Crowdworker economics in the gig economy

Jason T. Jacques, Per Ola Kristensson

Research output: Chapter in Book/Report/Conference proceedingConference contribution

12 Citations (Scopus)


The nature of work is changing. As labor increasingly trends to casual work in the emerging gig economy, understanding the broader economic context is crucial to effective engagement with a contingent workforce. Crowdsourcing represents an early manifestation of this fluid, laisser-faire, on-demand workforce. This work analyzes the results of four large-scale surveys of US-based Amazon Mechanical Turk workers recorded over a six-year period, providing comparable measures to national statistics. Our results show that despite unemployment far higher than national levels, crowdworkers are seeing positive shifts in employment status and household income. Our most recent surveys indicate a trend away from full-time-equivalent crowdwork, coupled with a reduction in estimated poverty levels to below national figures. These trends are indicative of an increasingly flexible workforce, able to maximize their opportunities in a rapidly changing national labor market, which may have material impacts on existing models of crowdworker behavior.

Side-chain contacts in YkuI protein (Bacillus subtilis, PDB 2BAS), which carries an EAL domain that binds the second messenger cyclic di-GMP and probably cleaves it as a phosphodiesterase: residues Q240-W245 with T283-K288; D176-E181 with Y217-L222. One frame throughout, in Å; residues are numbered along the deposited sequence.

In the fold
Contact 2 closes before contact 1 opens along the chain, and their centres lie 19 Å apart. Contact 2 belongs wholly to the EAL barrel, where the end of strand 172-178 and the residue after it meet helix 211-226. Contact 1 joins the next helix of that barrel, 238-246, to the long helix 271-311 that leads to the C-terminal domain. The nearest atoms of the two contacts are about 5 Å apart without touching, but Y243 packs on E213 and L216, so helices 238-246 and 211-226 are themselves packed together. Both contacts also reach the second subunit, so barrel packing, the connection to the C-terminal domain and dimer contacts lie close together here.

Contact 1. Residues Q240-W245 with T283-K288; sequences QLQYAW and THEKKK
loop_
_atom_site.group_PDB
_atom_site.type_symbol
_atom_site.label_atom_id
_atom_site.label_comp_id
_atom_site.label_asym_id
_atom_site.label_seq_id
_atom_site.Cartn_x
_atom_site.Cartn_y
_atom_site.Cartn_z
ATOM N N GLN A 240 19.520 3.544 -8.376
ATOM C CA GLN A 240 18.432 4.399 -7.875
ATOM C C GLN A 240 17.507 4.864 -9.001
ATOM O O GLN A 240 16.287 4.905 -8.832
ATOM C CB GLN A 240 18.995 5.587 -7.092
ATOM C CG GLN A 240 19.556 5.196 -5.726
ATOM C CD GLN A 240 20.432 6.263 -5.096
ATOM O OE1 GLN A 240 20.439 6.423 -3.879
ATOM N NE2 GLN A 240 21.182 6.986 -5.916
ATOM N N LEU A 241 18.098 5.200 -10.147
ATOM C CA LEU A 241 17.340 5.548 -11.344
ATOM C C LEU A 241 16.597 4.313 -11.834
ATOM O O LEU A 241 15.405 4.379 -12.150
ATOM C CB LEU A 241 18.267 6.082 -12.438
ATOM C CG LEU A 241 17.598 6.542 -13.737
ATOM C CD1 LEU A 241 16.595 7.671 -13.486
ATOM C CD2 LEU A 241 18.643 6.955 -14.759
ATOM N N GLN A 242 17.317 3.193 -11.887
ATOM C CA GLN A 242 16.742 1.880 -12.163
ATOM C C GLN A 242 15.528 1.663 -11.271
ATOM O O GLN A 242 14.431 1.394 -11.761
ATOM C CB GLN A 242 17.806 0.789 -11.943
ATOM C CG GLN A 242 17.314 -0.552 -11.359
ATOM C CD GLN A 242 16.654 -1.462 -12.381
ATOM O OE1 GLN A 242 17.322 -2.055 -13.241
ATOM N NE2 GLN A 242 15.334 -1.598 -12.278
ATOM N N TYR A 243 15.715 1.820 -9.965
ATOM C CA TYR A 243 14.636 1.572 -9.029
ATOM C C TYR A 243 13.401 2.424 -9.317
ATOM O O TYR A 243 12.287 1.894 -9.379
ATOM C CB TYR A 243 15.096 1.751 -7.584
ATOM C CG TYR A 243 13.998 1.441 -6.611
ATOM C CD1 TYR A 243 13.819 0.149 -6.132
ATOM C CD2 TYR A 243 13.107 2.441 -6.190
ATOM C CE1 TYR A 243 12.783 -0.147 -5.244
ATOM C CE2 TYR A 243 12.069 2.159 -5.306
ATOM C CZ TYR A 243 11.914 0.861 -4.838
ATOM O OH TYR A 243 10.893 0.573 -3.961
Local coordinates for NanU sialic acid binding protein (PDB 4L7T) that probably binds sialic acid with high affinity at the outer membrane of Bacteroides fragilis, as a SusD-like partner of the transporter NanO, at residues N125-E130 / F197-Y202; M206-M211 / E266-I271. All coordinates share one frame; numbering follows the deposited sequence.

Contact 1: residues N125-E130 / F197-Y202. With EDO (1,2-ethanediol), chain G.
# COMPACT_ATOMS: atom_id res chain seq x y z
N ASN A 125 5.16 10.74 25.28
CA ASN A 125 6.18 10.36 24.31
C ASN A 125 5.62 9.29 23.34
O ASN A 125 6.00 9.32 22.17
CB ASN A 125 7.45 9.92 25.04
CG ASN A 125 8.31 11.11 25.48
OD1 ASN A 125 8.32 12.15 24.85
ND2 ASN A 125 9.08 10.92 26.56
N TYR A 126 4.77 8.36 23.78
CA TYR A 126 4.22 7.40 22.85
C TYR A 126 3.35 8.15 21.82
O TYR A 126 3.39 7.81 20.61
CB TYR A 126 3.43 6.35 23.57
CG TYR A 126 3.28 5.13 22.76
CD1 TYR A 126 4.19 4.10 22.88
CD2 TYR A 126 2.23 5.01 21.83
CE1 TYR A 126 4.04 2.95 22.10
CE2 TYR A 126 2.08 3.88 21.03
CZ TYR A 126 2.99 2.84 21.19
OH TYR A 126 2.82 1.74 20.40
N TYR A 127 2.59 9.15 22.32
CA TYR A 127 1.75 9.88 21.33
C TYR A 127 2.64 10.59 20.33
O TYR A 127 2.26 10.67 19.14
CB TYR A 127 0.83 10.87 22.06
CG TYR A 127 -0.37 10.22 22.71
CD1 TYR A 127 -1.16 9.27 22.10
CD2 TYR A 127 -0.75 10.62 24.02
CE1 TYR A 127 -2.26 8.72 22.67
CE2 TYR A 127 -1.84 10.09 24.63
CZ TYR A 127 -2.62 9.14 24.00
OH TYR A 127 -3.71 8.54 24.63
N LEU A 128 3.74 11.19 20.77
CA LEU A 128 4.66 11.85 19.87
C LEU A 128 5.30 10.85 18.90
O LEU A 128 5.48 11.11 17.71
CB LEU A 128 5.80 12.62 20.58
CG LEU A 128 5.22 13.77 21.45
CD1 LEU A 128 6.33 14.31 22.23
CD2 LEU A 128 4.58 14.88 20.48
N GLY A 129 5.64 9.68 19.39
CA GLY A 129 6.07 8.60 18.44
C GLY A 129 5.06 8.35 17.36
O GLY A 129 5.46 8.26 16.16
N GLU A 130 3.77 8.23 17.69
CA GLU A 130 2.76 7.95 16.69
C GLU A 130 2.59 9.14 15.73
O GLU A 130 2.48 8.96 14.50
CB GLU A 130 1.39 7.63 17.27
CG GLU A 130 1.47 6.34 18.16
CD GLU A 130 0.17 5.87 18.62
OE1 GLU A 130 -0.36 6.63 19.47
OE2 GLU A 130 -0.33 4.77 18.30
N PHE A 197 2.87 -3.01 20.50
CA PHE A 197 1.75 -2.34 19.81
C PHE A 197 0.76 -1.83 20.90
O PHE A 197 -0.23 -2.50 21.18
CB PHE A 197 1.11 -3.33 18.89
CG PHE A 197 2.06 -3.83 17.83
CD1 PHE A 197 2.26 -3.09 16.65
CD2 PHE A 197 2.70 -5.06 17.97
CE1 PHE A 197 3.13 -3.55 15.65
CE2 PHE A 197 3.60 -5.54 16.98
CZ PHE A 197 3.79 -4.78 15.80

Original languageEnglish
Title of host publicationCHI 2019 - Proceedings of the 2019 CHI Conference on Human Factors in Computing Systems
ISBN (Electronic)9781450359702
Publication statusPublished - 2 May 2019
Event2019 CHI Conference on Human Factors in Computing Systems, CHI 2019 - Glasgow, United Kingdom
Duration: 4 May 20199 May 2019

Publication series

NameConference on Human Factors in Computing Systems - Proceedings


Conference2019 CHI Conference on Human Factors in Computing Systems, CHI 2019
Country/TerritoryUnited Kingdom


  • Crowdsourcing
  • Income
  • Poverty
  • Unemployment


Dive into the research topics of 'Crowdworker economics in the gig economy'. Together they form a unique fingerprint.

Cite this